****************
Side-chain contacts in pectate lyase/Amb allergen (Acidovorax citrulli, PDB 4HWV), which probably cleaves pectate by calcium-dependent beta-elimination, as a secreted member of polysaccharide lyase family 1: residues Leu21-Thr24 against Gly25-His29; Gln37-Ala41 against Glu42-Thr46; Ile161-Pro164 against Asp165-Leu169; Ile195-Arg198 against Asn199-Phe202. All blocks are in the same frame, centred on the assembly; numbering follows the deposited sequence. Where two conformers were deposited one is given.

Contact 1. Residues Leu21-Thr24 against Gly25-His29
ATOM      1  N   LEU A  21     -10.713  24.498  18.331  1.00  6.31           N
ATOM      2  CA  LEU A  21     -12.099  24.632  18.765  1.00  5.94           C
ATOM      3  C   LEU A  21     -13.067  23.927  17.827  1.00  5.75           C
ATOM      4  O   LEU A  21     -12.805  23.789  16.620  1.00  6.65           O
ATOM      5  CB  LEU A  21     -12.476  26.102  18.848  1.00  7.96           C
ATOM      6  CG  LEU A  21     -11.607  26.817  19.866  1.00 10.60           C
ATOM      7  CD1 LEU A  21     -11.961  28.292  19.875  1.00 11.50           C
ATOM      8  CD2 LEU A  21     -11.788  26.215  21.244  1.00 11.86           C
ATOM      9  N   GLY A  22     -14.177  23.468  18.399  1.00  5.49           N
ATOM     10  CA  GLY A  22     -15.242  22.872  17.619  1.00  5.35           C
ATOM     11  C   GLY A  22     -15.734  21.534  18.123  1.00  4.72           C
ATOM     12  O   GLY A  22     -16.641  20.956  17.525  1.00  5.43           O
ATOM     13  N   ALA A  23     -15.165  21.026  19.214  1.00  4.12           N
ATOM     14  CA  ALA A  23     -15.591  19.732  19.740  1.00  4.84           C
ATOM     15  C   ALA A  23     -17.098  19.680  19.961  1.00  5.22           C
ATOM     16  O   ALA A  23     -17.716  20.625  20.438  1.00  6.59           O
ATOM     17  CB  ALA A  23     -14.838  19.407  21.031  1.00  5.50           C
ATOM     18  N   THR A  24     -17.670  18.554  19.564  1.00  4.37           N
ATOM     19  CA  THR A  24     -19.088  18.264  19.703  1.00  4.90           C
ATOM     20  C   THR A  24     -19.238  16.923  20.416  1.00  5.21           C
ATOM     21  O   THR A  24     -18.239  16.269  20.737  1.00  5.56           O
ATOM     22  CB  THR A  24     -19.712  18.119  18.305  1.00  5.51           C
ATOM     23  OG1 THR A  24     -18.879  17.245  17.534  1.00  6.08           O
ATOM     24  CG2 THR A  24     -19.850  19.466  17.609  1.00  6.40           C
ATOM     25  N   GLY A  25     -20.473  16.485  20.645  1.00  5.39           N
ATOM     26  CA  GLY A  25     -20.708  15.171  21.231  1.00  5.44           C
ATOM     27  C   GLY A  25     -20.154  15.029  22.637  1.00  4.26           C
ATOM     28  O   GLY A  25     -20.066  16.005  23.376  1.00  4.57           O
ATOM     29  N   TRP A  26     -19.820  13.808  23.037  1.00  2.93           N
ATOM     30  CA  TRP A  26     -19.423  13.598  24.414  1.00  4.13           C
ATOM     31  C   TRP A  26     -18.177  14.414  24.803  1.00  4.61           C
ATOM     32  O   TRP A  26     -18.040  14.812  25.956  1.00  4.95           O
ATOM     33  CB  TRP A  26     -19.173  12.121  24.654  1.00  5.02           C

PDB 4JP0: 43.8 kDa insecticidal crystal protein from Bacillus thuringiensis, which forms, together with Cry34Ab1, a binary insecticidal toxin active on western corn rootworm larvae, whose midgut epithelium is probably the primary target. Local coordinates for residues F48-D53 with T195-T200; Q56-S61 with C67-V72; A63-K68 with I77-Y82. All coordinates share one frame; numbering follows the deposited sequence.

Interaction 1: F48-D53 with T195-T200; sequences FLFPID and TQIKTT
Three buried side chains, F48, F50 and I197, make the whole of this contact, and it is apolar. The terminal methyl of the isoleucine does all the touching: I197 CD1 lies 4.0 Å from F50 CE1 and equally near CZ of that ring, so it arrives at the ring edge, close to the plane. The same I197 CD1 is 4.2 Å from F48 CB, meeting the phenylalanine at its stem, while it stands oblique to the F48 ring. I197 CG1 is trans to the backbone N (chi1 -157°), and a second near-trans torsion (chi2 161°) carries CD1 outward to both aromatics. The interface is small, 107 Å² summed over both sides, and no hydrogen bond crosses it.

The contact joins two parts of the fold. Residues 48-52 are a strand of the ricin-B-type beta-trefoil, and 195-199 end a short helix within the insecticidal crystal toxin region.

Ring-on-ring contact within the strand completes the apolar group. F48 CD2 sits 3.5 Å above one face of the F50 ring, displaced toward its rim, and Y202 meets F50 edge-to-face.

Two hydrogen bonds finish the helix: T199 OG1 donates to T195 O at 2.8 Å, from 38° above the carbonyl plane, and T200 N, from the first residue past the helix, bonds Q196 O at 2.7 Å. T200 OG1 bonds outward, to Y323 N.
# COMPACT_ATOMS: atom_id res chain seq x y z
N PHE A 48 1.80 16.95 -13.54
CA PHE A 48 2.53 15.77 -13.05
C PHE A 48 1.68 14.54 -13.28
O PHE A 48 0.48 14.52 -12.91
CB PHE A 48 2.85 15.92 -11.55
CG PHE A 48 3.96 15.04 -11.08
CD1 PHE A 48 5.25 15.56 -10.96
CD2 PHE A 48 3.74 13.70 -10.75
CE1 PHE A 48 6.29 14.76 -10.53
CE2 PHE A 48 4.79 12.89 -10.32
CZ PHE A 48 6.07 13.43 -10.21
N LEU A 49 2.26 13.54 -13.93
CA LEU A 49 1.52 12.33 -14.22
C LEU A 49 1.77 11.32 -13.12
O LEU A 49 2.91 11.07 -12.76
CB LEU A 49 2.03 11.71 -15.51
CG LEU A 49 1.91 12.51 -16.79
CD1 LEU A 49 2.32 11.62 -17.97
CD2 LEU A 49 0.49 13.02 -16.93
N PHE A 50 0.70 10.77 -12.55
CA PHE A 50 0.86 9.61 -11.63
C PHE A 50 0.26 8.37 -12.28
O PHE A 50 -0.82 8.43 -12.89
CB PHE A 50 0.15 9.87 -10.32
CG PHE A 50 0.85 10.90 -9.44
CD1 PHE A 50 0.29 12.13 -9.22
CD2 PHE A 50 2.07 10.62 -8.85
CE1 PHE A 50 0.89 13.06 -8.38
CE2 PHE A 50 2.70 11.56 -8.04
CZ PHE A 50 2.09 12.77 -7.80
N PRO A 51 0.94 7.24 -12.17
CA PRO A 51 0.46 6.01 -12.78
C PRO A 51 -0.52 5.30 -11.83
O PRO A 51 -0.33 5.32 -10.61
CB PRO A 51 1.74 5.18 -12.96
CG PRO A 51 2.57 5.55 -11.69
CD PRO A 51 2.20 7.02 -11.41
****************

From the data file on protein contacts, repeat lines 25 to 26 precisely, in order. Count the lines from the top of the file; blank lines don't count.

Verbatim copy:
ATOM     23  OG1 THR A  24     -18.879  17.245  17.534  1.00  6.08           O
ATOM     24  CG2 THR A  24     -19.850  19.466  17.609  1.00  6.40           C